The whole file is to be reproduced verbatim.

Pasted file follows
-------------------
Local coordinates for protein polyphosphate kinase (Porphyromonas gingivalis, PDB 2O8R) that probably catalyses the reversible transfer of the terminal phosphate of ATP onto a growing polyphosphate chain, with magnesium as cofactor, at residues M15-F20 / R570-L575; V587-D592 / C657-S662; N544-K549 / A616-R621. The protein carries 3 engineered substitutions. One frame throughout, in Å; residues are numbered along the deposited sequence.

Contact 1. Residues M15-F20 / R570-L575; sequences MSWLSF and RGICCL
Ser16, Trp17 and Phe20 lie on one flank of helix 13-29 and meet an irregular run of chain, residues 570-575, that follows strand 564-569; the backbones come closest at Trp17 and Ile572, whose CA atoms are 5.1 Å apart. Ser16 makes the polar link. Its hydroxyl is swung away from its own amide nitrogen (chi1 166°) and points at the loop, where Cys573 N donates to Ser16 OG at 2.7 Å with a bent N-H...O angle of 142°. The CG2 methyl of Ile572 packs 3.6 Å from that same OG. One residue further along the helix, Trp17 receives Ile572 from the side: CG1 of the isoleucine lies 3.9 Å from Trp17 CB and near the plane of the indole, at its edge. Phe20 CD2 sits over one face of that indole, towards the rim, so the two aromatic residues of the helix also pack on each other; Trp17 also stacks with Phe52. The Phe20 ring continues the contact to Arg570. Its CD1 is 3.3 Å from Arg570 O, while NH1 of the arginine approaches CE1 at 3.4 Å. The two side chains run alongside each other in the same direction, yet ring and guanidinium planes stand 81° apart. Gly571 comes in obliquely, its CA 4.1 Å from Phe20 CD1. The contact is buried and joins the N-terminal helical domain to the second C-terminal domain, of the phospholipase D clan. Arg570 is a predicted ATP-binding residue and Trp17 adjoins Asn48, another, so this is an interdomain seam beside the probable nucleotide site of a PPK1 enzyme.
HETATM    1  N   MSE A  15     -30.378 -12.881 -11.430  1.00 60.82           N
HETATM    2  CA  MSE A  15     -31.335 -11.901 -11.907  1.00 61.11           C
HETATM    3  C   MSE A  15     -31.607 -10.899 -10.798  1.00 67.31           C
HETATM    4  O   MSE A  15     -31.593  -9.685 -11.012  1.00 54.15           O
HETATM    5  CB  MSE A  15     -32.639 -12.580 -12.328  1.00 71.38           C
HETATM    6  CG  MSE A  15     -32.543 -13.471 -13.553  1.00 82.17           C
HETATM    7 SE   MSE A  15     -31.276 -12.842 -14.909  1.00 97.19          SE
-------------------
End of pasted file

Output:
Local coordinates for protein polyphosphate kinase (Porphyromonas gingivalis, PDB 2O8R) that probably catalyses the reversible transfer of the terminal phosphate of ATP onto a growing polyphosphate chain, with magnesium as cofactor, at residues M15-F20 / R570-L575; V587-D592 / C657-S662; N544-K549 / A616-R621. The protein carries 3 engineered substitutions. One frame throughout, in Å; residues are numbered along the deposited sequence.

Contact 1. Residues M15-F20 / R570-L575; sequences MSWLSF and RGICCL
Ser16, Trp17 and Phe20 lie on one flank of helix 13-29 and meet an irregular run of chain, residues 570-575, that follows strand 564-569; the backbones come closest at Trp17 and Ile572, whose CA atoms are 5.1 Å apart. Ser16 makes the polar link. Its hydroxyl is swung away from its own amide nitrogen (chi1 166°) and points at the loop, where Cys573 N donates to Ser16 OG at 2.7 Å with a bent N-H...O angle of 142°. The CG2 methyl of Ile572 packs 3.6 Å from that same OG. One residue further along the helix, Trp17 receives Ile572 from the side: CG1 of the isoleucine lies 3.9 Å from Trp17 CB and near the plane of the indole, at its edge. Phe20 CD2 sits over one face of that indole, towards the rim, so the two aromatic residues of the helix also pack on each other; Trp17 also stacks with Phe52. The Phe20 ring continues the contact to Arg570. Its CD1 is 3.3 Å from Arg570 O, while NH1 of the arginine approaches CE1 at 3.4 Å. The two side chains run alongside each other in the same direction, yet ring and guanidinium planes stand 81° apart. Gly571 comes in obliquely, its CA 4.1 Å from Phe20 CD1. The contact is buried and joins the N-terminal helical domain to the second C-terminal domain, of the phospholipase D clan. Arg570 is a predicted ATP-binding residue and Trp17 adjoins Asn48, another, so this is an interdomain seam beside the probable nucleotide site of a PPK1 enzyme.
HETATM    1  N   MSE A  15     -30.378 -12.881 -11.430  1.00 60.82           N
HETATM    2  CA  MSE A  15     -31.335 -11.901 -11.907  1.00 61.11           C
HETATM    3  C   MSE A  15     -31.607 -10.899 -10.798  1.00 67.31           C
HETATM    4  O   MSE A  15     -31.593  -9.685 -11.012  1.00 54.15           O
HETATM    5  CB  MSE A  15     -32.639 -12.580 -12.328  1.00 71.38           C
HETATM    6  CG  MSE A  15     -32.543 -13.471 -13.553  1.00 82.17           C
HETATM    7 SE   MSE A  15     -31.276 -12.842 -14.909  1.00 97.19          SE